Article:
Are people really afraid of immigration or are they afraid of change?

immigration centre

by Alex Addyman

Immigration is a hot topic – so hot indeed that according to recent research it could decide who runs the country in two years’ time. But, as recent research from The Economist highlights, the extent of immigration concern amongst voters and the evidence from previous immigrant waves is at odds.

The Economist suggests that fears prior to the influx of Polish immigrants from 2004 onwards have largely proved unfounded. While the Polish population in the UK has grown to become the second largest foreign-born population in a relatively short time they have integrated well both socially and economically.

Evidence to support this includes examples from the East and West Midlands where property crime has dropped and social cohesion has improved. Also contrary to suggestions that immigrants will impose a strain on public services and welfare, evidence shows that relatively few Poles (or other Eastern Europeans) use health or public housing services or claim benefits.

Economically there are examples of Poles taking jobs which were not being filled prior to 2004 including from a Conservative Councillor and business owner in Peterborough. Furthermore whilst many Poles began by filling more menial jobs they have begun to become more entrepreneurial and more ambitious potentially leaving a gap for newly arriving Bulgarians and Romanians to fill.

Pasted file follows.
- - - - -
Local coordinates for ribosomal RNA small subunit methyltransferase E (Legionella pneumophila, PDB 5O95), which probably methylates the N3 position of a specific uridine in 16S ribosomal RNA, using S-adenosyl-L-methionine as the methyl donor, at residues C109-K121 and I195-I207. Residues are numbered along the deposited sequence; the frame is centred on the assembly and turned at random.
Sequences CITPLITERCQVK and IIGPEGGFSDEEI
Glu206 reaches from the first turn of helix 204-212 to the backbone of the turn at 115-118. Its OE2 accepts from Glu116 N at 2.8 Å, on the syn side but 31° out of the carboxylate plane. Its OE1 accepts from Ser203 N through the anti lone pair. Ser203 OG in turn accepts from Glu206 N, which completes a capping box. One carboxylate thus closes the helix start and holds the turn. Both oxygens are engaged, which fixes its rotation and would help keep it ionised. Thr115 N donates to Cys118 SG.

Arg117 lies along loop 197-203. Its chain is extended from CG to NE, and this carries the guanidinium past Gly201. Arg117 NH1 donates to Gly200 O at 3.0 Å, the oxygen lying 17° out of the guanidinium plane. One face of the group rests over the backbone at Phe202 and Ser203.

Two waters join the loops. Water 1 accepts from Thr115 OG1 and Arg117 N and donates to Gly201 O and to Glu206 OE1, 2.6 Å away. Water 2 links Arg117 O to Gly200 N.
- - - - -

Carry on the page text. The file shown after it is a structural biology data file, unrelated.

This positive picture of Polish integration is not lost on the public either, it would seem. Polls show that when asked most people claim to like local Polish and other East European communities. Despite this most people polled remain opposed to further immigration – particularly prior to the influx of Bulgarian and Romanians in January 2014.

The evidence covered in this post would suggest that fear of change is perhaps one of the biggest factors at play in discussions around immigration to the UK. People fear a massive influx of new people, whatever their background. The evidence here demonstrates that, once new arrivals have settled, the existing populace grows less fearful and even grows to appreciate the presence of immigrants both socially and economically.


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